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  • Jonathan Widran

DAVE STRYKER with BOB MINTZER, Groove Street

Once he wrapped his esteemed series of nostalgic Eight Track projects, veteran guitarist Dave Stryker got grooving on one of the most prolific, intriguing and situationally varied creative runs of his career. The first of four previous albums he recorded in the 2020s was Blue Soul featuring legendary saxophonist Bob Mintzer leading the WDR Big Band. Three years later, after 12 years playing regularly with Strikezone labelmates organist Jared Gold and drummer McClenty Hunter, Jr., he and his trio recorded their first official project Prime.

Stryker’s latest opus, the aptly titled Groove Street, offers the best of both these worlds, adding the inimitable, emotionally intense (and always game for funky and swinging adventures) Mintzer to the mix as a special guest on the trio’s latest studio date Groove Street. Though the unofficial quartet (also billing Mintzer as guest artist) has played together on a few tours, the magical twist as they wind down Groove Street is that they’ve never before played any of these six originals (by Stryker, Mintzer and Gold) and fresh interpretations of gems by Wayne Shorter (a moody-bluesy, sweetly seductive “Infant Eyes”), Eddie Harris (the always chipper and rambunctious “Cold Duck Time”) and Harry Warren (a light swing through “The More I See You”at.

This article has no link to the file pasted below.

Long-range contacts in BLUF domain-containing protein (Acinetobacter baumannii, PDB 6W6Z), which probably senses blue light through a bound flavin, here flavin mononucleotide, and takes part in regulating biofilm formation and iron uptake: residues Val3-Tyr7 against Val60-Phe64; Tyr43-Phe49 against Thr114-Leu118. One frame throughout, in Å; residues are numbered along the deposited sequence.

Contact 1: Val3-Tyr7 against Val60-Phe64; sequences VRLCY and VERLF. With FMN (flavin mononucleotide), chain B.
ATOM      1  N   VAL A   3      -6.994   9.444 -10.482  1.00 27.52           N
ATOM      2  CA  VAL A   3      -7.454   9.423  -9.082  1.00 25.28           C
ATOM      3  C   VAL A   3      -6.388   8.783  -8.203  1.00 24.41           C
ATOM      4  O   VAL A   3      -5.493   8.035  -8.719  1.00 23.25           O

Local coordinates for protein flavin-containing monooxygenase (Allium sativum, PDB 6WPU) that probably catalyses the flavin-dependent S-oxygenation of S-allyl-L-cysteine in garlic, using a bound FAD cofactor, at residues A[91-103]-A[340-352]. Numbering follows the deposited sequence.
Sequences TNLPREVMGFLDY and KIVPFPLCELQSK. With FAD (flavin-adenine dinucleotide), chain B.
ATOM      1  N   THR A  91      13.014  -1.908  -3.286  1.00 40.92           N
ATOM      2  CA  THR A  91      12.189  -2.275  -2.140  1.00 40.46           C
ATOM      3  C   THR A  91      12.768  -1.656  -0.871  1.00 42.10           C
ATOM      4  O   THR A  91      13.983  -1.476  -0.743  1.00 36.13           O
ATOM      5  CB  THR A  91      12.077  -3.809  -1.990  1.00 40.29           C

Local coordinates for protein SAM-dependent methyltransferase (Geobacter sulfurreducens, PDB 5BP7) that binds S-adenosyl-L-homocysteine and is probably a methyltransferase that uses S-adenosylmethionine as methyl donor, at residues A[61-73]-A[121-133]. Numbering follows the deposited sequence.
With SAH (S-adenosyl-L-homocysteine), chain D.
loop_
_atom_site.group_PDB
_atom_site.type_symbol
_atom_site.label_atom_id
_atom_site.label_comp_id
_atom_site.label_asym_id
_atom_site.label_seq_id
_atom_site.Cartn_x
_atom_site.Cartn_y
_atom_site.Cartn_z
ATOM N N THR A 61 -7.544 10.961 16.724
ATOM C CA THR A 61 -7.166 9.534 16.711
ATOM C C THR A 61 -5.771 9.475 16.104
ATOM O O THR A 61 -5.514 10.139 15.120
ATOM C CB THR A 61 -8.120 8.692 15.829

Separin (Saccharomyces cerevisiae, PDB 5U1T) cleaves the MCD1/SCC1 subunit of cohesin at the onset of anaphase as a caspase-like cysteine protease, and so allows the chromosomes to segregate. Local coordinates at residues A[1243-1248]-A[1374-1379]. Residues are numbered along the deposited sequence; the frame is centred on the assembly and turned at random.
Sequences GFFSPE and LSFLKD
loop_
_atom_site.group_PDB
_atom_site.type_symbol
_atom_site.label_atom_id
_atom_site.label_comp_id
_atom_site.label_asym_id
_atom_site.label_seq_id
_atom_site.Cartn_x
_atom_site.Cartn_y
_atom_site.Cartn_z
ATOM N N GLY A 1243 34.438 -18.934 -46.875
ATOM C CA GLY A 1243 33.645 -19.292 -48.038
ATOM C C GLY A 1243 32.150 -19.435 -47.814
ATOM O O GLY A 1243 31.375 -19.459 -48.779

The group is so deeply intuitive, locked in and spontaneously communicative that they pull nearly everything off in a single take, as if this first official studio session is simply an extension of their live performances. While they include the Shorter ballad as something of a chillout in the midst of the excitement, buoyancy and bustle are the defining and driving orders of the session, from Strykery’s opening rockin’ jazz swing-romp opening title track (featuring one of his trademark dazzling solos flying over Gold’s feisty organ energy) to the hip, frenetic Mintzer-penned “Straight Ahead,” a final bow which showcases the saxophonist’s hard driving prowess, followed by yet another Stryker fiery improvisational burst. Whether or not Mintzer ever becomes an official member or it’s ever renamed a quartet, here’s hoping this unit will be gracing our ears for the long haul.

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